So the sky in Cleveland is not falling; it’s just a shade of gray 350 days out of the year. Cleveland has not dropped from #5 to #48. The function of Cleveland has changed. It’s no longer a nuclear entity. It is a hub for a larger region. For Ohio, it’s our state’s hub for bad sports (priorities, people), entertainment, banking, manufacturing, high tech, logistics, travel, research, and really practical stuff like that. It basically just lacks what Columbus has, that being government and education, and perhaps has also ceded shopping to Columbus (which is a retail HQ hub).
The first underrated fact: All of these functions (listed above) that Cleveland still dominates represent development opportunities past, present, and future.
The second underrated fact: Despite a legitimate decades-long “free fall” following the turbulent 1960s, Cleveland NEVER stopped building skyscraper cities. It’s a city that always thought big even when the hole was getting bigger. That is unique. Perhaps that’s an “edifice complex,” I don’t know.
The third underrated fact: While it’s never any one thing, if it has to be, the cause of Cleveland’s troubles was (and sadly continues to be) the racial inequality. The race riots were so incredibly damaging, with a legacy of despair that endures decades later in the hearts and minds of people. Cleveland was the #3 “receiving station” of the Great Migration, behind only Chicago and Detroit, and a topic I have researched extensively in a former gig at the Cleveland Restoration Society.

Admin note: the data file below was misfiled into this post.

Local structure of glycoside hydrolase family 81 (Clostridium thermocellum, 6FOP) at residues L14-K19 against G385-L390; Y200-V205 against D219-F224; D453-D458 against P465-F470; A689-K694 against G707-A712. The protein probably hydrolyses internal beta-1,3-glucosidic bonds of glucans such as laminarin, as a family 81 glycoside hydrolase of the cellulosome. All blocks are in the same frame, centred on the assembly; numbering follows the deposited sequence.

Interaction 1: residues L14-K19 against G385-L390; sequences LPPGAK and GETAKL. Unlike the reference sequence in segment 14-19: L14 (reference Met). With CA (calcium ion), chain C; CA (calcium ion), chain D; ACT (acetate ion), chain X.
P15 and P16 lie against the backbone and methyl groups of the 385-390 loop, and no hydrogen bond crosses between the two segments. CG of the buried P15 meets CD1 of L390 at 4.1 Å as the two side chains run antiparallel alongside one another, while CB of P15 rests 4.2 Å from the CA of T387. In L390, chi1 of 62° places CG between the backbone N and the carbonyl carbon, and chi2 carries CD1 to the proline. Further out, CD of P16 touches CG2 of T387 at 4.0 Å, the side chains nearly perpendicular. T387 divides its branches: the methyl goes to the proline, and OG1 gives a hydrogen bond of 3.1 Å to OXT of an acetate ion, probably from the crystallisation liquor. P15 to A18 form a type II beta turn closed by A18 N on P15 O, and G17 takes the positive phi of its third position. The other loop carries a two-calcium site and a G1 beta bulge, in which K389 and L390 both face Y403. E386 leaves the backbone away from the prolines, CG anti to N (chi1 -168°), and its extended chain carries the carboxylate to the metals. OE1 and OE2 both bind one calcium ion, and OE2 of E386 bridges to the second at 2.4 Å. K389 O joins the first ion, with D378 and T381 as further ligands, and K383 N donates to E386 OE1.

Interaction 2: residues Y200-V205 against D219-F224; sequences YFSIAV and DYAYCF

Putting all these facts together: Cleveland will always keep building, “under construction since 1798” as they say,” but it needs a foundation of community, and should that ever happen then Cleveland can really blossom. Working towards equality is work towards city-building.
Cleveland as a city, as envisioned by the founder of equity planning Norm Krumholz, is a beacon of refuge for the disenfranchised. Basically for all of NE Ohio’s disenfranchised. For better or worse, that is the City of Cleveland’s primary customer – those who have nowhere else to shop (so to speak).
Before Big Dreams, Big Nightmares
As a city that for better or worse has always “done it up big,” several factors have wreaked havoc on the city that exists today. Many of these factors have impacted other communities as well, but I can think of no other city adversely impacted by all of these issues, and sadly what makes Cleveland unique is the magnanimity of the adverse impact.
A few trends:
- Cleveland falls in the category of cities that have lost 43-56% of industrial jobs since 1950
- Foreclosure crisis
- Slavic Village, Cleveland’s inner-southeast neighborhood, was the #1 ZIP code (44105) for active foreclosures in 2007. This has led to the “Foreclosure Ground Zero” moniker. This one neighborhood had 787 active foreclosure filings at once. (!!!)
- Airline hub consolidation
- Cleveland has actually fared better without the United Hub, so take that
- Sports relocations
- Browns to Baltimore, then expansion team awarded (Browns return). These episodes really tear at the intangible bonds within a community, whether you’re pro-sports or not.
- Suburban sprawl
- NEOSCC / Vibrant NEO has assembled an incredible resource on Cleveland sprawl
- Urban renewal
- I.M. Pei. “Erieview.” East 9th Street. Need I say more?
- Race tensions
- In any city, the health of its people is going to manifest itself in the built environment. In Cleveland, 60% of its permanent residents are disenfranchised minorities. While its an extremely liberal and pro-diversity city, regressive policy at the state and federal level aims to push most Clevelanders around.
A visual representation of these trends: